Chronic Disease I

This video provides a simple introduction to the problem of chronic diseases (also known as noncommunicable diseases, or NCDs) using the example of South Asia. Four questions are addressed:

What characterizes chronic diseases? Chronic diseases have common features that relate to health status and health-related treatment: 1. They are not transmitted from person to person (not “contagious” or “infectious”); 2. Different chronic diseases may share related risk factors and may co-exist; that is, a person can have more than one chronic disease at the same time; 3. There can be a long latency between a person’s first exposure to risk(s) and the time when they ultimately develop clear symptoms of the disease; 4. Noncommunicable diseases are chronic, or long-lasting; this means treatment must continue over a long period of time; 5. They have a “cluster effect” on both mortality (premature mortality) and morbidity (impaired quality of life); that is, symptoms and risk factors can co-exist and interact, contributing to worsened symptom severity, illness, and the possibility of premature death. In addition to these five health-related consequences, chronic diseases also have substantial non-health consequences. For instance, they can affect economics (ability to work, other costs) and other social factors related to quality of life.

How many people in the world suffer from chronic diseases? About 65 percent of all deaths in the world each year are due to chronic diseases. Three quarters of these deaths are caused by just four diseases: cardiovascular disease and stroke, chronic lung disease, diabetes, and cancers. To these four, we can add mental health disorders if we measure chronic disease effects not only by causing death but also by how they impair quality of life (for instance through a metric called disability-adjusted life years, or DALYs).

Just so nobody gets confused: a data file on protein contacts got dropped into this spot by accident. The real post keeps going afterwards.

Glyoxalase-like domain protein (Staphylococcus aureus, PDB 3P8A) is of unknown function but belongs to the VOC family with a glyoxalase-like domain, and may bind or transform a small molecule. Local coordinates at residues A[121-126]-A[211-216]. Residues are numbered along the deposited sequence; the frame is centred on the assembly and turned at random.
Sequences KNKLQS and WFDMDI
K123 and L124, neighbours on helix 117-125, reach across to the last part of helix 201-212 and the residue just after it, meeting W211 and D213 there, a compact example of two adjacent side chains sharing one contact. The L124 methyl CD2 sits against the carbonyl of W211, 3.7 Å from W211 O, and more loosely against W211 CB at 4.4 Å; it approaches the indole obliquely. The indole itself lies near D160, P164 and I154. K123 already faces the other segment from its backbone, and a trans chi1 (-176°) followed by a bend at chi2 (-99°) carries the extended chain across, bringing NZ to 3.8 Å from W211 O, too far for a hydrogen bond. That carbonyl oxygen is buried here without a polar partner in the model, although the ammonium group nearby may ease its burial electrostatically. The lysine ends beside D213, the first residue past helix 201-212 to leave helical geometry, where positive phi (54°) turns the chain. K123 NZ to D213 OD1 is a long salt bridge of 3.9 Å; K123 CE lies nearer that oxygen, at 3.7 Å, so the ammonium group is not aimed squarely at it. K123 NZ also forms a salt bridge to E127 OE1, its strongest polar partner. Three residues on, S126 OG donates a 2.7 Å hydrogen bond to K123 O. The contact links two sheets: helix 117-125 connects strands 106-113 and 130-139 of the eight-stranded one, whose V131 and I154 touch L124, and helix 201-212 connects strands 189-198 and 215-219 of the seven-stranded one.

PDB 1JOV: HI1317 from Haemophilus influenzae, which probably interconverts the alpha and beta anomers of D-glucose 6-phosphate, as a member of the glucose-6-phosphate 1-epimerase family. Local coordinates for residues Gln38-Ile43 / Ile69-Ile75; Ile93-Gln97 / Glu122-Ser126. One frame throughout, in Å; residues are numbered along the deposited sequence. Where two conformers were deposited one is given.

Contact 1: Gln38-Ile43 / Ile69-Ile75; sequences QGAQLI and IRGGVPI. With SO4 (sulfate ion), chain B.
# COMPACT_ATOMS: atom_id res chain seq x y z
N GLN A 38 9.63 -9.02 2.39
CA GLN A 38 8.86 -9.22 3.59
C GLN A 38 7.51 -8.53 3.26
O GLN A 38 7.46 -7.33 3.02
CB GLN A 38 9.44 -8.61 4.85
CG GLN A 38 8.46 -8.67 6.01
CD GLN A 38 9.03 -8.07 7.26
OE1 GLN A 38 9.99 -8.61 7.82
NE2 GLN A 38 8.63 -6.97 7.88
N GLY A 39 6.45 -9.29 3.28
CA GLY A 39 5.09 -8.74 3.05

What are the leading risk factors and how do they relate to prevention? Primary risk factors for developing a chronic disease include things like: diet, inactivity, use of tobacco, age, family history, etc. Primary prevention consists of making changes (when possible) early on, before the disease takes hold, actually preventing it from developing. Intermediate risk factors are measures that indicate someone is likely to develop a chronic disease, but the disease may still be preventable if risks are addressed and controlled. These include measures such as high blood pressure, elevated blood glucose, and obesity. Changes to control intermediate risk factors are called secondary prevention. Successful secondary prevention can prevent advanced disease.

Why are both local and global context important? Individuals with chronic diseases can develop risk factors based on social or community and household practices (e.g., poor diet, smoking) that are influenced by both local and global factors. Changing local and global factors can change chronic disease risk, because of the long latency—the years it often takes to develop a serious chronic condition. The global transfer of risk—from rich to poor countries, for example, through advertising and other impacts on health habits and choices—often increases the chronic disease risks for populations in the world’s lower-income countries. Yet because most people develop chronic diseases gradually, there is opportunity for intervention. Lowering risks earlier in life can make a huge impact on the disease burden for any population.